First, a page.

Monday, December 13, 2010

History and other Non-Fiction: the Ten-Turning-Eleven Edition

One is still up to his old tricks of devouring history books every night before he falls asleep; as has been his thing for years, we know he's fallen asleep when he lets the book fall out of his hands and bang on the floor over our heads every night. Since June he's read a lot of history, and branched out into some other non-fiction as well. Here's the big list:

Four books from the Essential Histories collection: The Spanish Civil War, The Zulu War 1879, The Indian Mutiny 1857-58 and The Boer War 1899-1902. Most of the books in this series have been hits. A few of them are too detailed on tactics and troop movements to interest him, but mostly he loves the chance to dig into different historical events in a little more detail.

The Mexican Revolution: the last of the four-book series, The Story of Mexico. This has been one of One's favorite history series. They are well-written and move along quickly. And he just plain likes Mexican history - just like both his parents.

The Spanish American War, by Georgene Poulakidas.

Battle in the Arctic Sea: a Sterling biography, which is a series that we've come to love. We've pretty much run out of them, though, which is why the Essential Histories collection is even more of a find. One other Sterling read in the last six months was Albert Einstein: The Miracle Mind.

The Tuskegee Airmen, by Phillip Brooks.

Going Solo, by Roald Dahl. The 2nd non-fiction work of Dahl's that One has read. He loved it as much as Boy.

I Remember Korea, by Linda Granfield. One loved the voice in this book, as the author used a tactic similar to Stephen Ambrose's of using different voices to tell the story.

We Shall Overcome, on the Civil Rights movement.

Another Sterling book, Martin Luther King, Jr., A Dream of Hope.

Revolution is not a Dinner Party, by Ying Chang Compestine. A fantastic look at China at the end of Mao's rule; One was both disgusted and enthralled.

The Wall, Growing Up Behind the Iron Curtain, by Peter Sis. Another "I love this, I hate this" kind of book. In other words: he loved reading it and looking at the powerful drawings, and he hated communism even more when he was finished.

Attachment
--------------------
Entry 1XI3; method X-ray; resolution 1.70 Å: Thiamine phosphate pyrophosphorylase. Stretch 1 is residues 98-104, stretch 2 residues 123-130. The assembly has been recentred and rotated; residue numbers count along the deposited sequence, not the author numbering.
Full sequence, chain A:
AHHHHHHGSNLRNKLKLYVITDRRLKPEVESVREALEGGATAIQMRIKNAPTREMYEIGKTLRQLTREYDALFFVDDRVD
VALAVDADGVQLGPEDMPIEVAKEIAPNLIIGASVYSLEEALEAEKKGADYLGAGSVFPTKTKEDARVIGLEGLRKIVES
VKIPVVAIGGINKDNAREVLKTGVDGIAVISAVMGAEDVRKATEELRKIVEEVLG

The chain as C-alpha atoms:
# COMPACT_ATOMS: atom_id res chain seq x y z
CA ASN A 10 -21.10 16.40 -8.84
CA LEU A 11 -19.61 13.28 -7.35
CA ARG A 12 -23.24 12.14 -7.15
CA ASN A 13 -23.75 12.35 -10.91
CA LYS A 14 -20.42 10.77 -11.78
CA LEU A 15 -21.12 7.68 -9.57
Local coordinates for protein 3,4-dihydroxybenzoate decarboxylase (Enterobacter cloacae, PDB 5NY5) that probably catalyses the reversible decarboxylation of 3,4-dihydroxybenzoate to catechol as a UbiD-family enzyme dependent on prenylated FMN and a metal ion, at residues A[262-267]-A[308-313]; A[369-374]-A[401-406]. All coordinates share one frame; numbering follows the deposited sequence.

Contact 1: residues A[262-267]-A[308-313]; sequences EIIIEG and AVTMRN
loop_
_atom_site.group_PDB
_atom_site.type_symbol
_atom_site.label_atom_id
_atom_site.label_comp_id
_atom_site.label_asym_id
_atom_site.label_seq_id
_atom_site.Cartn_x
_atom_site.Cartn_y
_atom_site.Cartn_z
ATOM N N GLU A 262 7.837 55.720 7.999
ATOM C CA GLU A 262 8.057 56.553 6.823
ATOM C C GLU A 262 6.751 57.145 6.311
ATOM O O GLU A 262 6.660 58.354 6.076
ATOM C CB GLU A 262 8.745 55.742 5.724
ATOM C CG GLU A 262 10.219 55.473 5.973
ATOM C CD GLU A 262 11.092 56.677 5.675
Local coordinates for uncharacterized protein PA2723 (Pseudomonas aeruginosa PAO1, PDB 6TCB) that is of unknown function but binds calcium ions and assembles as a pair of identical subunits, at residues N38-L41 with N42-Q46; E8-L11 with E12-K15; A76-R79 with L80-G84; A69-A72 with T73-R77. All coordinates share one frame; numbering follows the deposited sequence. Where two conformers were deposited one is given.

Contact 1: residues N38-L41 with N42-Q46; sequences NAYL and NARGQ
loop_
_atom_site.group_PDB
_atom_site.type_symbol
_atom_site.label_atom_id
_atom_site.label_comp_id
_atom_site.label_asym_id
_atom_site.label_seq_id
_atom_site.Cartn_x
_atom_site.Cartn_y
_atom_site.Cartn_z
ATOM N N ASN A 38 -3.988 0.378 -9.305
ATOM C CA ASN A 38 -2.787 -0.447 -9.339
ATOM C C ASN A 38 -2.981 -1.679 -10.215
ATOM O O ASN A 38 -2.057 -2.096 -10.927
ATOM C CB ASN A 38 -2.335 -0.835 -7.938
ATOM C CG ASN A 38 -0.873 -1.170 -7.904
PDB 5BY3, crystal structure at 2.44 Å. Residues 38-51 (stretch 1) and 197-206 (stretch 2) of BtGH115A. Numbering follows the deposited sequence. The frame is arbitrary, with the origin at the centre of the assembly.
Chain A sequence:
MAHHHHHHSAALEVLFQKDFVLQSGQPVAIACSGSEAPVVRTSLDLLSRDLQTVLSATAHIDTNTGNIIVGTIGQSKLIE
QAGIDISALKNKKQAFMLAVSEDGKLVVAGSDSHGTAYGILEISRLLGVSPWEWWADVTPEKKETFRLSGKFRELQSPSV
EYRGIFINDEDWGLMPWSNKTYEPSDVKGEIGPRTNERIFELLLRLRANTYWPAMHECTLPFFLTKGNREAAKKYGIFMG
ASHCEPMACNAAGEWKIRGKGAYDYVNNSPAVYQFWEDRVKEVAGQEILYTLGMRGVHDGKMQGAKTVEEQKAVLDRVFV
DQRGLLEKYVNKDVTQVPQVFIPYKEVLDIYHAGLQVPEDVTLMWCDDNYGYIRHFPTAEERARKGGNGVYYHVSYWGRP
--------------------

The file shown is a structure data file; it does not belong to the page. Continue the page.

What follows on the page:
Marooned: The Strange but True Adventures of Alexander Selkirk, the Real Robinson Crusoe, by Robert Kraske. This was a fascinating look at the man whose life inspired Daniel Dafoe's novel.

Jack London: A Biography. London might be one of One's favorite people after reading this. How can a boy not like an adventurer and a writer in one?

It's Elementary! How Chemistry Rocks our World, by Robert Winston.

Mystery of the Periodic Table. Another favorite. Both boys love chemistry - and to talk about chemisty - prompting Husband to comment recently "I'm glad I paid attention in high school chemistry; otherwise you two would be driving me crazy."

The Illumined Heart: Capture the Vibrant Faith of the Ancient Christians, by Frederica Mathewes-Green. I've read this at least five times; I told One to keep reading it and someday he'd get everything out of it. Compact and full of goodness.

And circling back around from modern to ancient history (thank you, Susan Wise Bauer):

Archimedes and the Door of Science, Herodotus and the Road to History, and Galen and the Doorway to Medicine. All three are from the Living History Library, and were all well-received.
Heroes and Gods and Monsters of Greek Myths. He eats this stuff up, as you can imagine.

Peril and Peace: Chronicles of the Ancient Church. One is in the middle of this one now, and has more to say about the Arian heresy than any decent 10 year old should.

I hoping this won't be the last year he can do his history reading at bedtime. He really enjoys it, but middle school homework may take its place, unfortunately. I guess we'll just not worry about that right now, though, and let him continue to enjoy all the books he wants to.

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